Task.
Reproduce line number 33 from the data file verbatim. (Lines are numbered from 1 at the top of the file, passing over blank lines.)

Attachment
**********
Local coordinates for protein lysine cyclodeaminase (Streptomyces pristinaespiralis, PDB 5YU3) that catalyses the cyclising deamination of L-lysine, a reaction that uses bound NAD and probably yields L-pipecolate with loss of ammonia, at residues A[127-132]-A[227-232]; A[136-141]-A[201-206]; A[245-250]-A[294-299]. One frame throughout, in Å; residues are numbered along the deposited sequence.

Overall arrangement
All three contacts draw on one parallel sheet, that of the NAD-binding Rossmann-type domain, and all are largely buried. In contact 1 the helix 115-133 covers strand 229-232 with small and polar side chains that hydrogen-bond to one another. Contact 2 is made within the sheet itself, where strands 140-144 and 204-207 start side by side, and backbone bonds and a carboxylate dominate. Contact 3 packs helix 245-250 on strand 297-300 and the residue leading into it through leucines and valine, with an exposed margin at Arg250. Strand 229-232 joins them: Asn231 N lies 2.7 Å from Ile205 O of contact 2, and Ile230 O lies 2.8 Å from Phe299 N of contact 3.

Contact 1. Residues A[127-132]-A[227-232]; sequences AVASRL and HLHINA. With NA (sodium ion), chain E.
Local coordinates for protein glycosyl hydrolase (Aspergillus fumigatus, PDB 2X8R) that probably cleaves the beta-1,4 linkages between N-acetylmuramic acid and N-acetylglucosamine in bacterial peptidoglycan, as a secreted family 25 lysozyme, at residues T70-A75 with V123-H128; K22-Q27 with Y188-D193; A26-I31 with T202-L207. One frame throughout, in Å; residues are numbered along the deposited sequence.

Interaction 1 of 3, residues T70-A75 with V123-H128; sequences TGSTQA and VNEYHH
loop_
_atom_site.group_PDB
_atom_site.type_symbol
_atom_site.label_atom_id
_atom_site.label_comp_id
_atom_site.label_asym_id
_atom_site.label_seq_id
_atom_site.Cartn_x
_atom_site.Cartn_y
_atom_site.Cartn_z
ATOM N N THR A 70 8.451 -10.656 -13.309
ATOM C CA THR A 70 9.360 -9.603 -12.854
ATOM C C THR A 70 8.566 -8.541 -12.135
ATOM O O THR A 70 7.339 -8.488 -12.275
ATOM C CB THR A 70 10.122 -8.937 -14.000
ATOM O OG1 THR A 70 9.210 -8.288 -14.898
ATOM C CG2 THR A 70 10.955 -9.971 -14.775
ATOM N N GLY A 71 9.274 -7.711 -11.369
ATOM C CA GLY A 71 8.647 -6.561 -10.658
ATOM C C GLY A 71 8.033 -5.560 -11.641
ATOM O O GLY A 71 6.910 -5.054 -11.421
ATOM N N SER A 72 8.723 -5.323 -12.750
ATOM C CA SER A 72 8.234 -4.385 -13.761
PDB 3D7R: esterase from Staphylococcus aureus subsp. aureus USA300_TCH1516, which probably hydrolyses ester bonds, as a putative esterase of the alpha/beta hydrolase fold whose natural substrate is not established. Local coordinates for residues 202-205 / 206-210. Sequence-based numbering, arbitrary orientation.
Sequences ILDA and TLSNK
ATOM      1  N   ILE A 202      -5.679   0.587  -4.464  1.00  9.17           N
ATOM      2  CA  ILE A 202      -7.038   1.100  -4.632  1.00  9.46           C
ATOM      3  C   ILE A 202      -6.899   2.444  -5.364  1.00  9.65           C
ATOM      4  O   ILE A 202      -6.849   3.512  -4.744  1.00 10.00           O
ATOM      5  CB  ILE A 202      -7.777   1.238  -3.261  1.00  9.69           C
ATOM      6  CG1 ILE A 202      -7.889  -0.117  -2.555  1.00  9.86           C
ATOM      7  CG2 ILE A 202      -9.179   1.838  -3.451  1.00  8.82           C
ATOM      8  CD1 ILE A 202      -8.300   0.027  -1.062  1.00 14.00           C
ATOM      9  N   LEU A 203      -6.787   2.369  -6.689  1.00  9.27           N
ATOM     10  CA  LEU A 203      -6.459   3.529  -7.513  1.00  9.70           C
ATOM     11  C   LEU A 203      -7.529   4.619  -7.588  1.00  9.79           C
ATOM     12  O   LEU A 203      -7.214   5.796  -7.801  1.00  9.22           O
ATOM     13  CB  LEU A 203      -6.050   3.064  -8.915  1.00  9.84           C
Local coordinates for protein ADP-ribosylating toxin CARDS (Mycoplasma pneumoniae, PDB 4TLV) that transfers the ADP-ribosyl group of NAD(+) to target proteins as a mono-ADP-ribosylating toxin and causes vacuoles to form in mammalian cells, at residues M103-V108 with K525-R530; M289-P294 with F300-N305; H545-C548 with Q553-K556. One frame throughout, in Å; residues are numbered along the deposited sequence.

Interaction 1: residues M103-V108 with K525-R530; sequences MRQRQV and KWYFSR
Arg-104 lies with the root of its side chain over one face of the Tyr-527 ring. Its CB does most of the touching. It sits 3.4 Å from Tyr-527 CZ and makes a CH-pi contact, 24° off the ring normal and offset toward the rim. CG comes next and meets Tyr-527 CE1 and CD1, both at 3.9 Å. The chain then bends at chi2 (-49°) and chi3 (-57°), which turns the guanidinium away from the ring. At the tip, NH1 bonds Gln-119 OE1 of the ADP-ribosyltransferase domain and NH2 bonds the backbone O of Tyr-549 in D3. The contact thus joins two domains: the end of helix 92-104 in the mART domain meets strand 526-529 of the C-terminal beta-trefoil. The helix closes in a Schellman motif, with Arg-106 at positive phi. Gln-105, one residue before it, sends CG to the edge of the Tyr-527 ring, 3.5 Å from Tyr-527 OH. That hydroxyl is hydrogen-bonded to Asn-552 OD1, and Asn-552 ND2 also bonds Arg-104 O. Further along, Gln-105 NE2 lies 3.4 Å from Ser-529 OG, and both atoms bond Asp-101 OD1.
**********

ATOM      2  CA  ILE A 202      -7.038   1.100  -4.632  1.00  9.46           C